However, the good news is tinged with caution, with both the researchers and the authors of an accompanying editorial warning that most studies testing the devices failed to meet robust standards for evidence.
Artificial pancreas units test blood-sugar levels using a continuous glucose monitor. The monitor sends data to an insulin pump that then calculates the amount of insulin that needs to be injected into the body.
Most diabetes patients rely on measuring their insulin levels through finger-prick blood tests and then have to calculate the dosage and frequency of manual injections. The daily regime comprises one or two baseline injections, plus others accompanying meals. Adjustments in relation to exercise and alcohol intake add further complexities.
The BMJ editorial, written by researchers led by Norman Waugh of the University of Warwick, UK, points out that even for highly motivated patients maintaining proper self-management is hard, and most people fail to do achieve optimal outcomes.
Artificial units, which use a microprocessor and mathematical algorithms to boost or suspend insulin infusions based on changing plasma glucose levels, potentially remove the burdens of testing and decision-making.
The review, conducted by a team led by Eleni Bekiari at Aristotle University of Thessaloniki, Greece, scoured the medical literature and chose 41 randomised control trials of the units, involving more than 1000 people with type 1 diabetes.
The researchers found that on average artificial pancreases were better at keeping patients in the sweet zone between dangerous high and low blood glucose levels. All up, people using the units experienced an extra two-and-a-half hours every day in the normal glucose range compared to those using manual testing and injections.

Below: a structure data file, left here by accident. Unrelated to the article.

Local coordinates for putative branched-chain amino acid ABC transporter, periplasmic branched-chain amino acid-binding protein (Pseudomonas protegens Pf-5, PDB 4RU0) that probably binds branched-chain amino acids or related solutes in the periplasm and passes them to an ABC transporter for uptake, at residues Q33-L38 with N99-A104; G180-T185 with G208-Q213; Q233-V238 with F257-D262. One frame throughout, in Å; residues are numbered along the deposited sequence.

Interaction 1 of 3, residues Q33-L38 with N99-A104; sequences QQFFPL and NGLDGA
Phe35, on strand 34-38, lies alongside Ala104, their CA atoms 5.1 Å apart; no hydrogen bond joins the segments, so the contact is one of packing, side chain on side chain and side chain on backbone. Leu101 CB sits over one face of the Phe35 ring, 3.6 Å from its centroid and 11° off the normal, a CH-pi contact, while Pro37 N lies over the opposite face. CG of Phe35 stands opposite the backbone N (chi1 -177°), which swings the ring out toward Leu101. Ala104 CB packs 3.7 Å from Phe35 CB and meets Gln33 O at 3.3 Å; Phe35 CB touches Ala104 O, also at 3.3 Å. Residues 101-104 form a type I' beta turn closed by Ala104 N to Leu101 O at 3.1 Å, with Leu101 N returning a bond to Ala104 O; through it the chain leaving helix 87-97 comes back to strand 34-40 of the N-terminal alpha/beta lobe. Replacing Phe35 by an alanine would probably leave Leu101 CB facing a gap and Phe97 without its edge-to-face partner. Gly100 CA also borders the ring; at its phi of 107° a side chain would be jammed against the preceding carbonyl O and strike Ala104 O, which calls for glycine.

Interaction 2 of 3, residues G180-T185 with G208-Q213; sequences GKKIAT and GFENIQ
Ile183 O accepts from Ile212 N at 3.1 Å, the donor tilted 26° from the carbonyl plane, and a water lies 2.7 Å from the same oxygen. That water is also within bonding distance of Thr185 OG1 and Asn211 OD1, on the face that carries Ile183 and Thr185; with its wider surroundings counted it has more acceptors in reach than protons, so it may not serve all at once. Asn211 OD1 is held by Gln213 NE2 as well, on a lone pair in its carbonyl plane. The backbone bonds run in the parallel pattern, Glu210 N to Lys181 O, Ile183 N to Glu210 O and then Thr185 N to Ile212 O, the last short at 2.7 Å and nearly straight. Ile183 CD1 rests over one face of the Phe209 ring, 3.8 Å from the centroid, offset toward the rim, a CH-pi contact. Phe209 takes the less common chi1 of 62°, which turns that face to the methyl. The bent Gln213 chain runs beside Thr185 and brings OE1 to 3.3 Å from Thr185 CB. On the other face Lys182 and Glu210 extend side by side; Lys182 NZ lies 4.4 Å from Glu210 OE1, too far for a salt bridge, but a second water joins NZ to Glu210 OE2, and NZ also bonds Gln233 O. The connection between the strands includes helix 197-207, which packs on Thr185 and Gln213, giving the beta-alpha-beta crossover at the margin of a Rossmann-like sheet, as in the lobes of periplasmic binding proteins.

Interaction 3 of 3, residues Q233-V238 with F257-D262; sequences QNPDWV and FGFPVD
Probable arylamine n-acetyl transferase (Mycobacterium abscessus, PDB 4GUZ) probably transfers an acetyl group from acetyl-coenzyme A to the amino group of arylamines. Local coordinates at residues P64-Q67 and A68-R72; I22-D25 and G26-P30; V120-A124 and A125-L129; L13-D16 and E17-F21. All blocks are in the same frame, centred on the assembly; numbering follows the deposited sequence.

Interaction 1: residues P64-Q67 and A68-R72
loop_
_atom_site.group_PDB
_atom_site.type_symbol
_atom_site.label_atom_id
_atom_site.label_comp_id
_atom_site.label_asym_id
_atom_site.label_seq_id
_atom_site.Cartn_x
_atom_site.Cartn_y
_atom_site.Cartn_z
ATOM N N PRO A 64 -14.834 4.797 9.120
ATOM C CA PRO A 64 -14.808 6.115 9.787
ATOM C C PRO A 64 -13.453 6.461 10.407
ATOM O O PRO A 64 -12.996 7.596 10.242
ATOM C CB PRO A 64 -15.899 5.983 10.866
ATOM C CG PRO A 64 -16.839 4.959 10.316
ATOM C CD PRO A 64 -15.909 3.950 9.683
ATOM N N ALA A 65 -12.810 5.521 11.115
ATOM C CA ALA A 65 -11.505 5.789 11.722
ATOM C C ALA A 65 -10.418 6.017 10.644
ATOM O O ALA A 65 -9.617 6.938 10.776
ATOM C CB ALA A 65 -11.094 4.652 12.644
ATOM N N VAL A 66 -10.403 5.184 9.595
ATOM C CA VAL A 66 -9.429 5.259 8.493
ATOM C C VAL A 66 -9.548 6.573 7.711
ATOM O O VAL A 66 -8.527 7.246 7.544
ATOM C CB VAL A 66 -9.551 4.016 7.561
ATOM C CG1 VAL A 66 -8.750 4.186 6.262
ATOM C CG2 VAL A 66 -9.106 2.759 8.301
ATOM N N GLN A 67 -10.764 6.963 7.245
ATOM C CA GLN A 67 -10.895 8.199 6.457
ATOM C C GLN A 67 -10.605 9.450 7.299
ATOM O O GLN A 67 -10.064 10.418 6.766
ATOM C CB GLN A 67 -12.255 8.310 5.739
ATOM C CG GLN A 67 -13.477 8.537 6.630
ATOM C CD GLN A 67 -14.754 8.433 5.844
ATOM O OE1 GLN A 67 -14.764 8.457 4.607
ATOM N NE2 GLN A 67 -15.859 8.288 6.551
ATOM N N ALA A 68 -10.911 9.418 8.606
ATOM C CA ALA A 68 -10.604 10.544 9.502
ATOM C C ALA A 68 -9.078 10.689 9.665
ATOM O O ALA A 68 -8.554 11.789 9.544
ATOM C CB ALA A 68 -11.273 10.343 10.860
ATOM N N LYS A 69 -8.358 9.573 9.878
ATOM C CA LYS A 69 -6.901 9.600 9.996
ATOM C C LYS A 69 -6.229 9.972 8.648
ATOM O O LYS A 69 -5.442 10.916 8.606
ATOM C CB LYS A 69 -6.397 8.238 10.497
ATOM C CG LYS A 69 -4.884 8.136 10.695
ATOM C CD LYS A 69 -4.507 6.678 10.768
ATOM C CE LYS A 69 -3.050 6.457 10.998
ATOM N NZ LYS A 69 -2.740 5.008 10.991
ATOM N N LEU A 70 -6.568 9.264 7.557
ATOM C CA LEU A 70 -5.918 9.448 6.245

Bekiari and her colleagues found that the benefits of the artificial units were most pronounced at night – when blood glucose levels can change during sleep. They also report that the results were strong across all devices and dosages tested, including in studies involving people in normal living conditions, without external supervision. They noted the “convenience and ease of use of artificial pancreas systems”.
However, the researchers also sounded a note of warning, noting that many of the trials in the review ran only for short periods of time and were designed to test for safety rather than long-term efficacy.
Although the initial findings suggest the pancreas units deliver much better outcomes in the treatment of type 1 diabetes, the scientists concluded with a call for more, and more rigorous, trials, to confirm the findings and better assess the cost-effectiveness of the units.
The conclusion is echoed by Waugh and his colleagues, particularly in the context of making the devices more easily available and affordable.
“Closed loop systems have much to offer,” they write, “but we need better evidence to convince policy makers faced with increasing demands and scarce resources.”
Andrew Masterson is a former editor of Cosmos.
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